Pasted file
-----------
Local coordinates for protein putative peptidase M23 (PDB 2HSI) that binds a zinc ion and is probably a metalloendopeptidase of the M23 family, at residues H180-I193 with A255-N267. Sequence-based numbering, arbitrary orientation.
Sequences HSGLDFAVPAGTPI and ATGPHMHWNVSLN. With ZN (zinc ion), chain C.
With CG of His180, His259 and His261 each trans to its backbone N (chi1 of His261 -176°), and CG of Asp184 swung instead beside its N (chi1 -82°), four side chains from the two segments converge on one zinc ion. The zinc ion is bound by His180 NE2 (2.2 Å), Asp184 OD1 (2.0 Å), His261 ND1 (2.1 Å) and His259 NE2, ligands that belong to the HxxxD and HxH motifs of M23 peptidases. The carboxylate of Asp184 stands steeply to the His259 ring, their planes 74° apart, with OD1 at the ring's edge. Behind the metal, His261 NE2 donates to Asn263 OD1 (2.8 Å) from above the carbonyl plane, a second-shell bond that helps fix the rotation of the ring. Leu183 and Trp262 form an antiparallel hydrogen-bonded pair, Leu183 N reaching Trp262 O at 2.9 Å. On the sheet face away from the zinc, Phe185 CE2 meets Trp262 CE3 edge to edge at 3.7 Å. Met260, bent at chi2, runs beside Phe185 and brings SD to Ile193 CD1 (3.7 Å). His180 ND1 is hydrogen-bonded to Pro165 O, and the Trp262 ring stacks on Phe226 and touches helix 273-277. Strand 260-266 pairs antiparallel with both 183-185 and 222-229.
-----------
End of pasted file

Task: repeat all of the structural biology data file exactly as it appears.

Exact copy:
Local coordinates for protein putative peptidase M23 (PDB 2HSI) that binds a zinc ion and is probably a metalloendopeptidase of the M23 family, at residues H180-I193 with A255-N267. Sequence-based numbering, arbitrary orientation.
Sequences HSGLDFAVPAGTPI and ATGPHMHWNVSLN. With ZN (zinc ion), chain C.
With CG of His180, His259 and His261 each trans to its backbone N (chi1 of His261 -176°), and CG of Asp184 swung instead beside its N (chi1 -82°), four side chains from the two segments converge on one zinc ion. The zinc ion is bound by His180 NE2 (2.2 Å), Asp184 OD1 (2.0 Å), His261 ND1 (2.1 Å) and His259 NE2, ligands that belong to the HxxxD and HxH motifs of M23 peptidases. The carboxylate of Asp184 stands steeply to the His259 ring, their planes 74° apart, with OD1 at the ring's edge. Behind the metal, His261 NE2 donates to Asn263 OD1 (2.8 Å) from above the carbonyl plane, a second-shell bond that helps fix the rotation of the ring. Leu183 and Trp262 form an antiparallel hydrogen-bonded pair, Leu183 N reaching Trp262 O at 2.9 Å. On the sheet face away from the zinc, Phe185 CE2 meets Trp262 CE3 edge to edge at 3.7 Å. Met260, bent at chi2, runs beside Phe185 and brings SD to Ile193 CD1 (3.7 Å). His180 ND1 is hydrogen-bonded to Pro165 O, and the Trp262 ring stacks on Phe226 and touches helix 273-277. Strand 260-266 pairs antiparallel with both 183-185 and 222-229.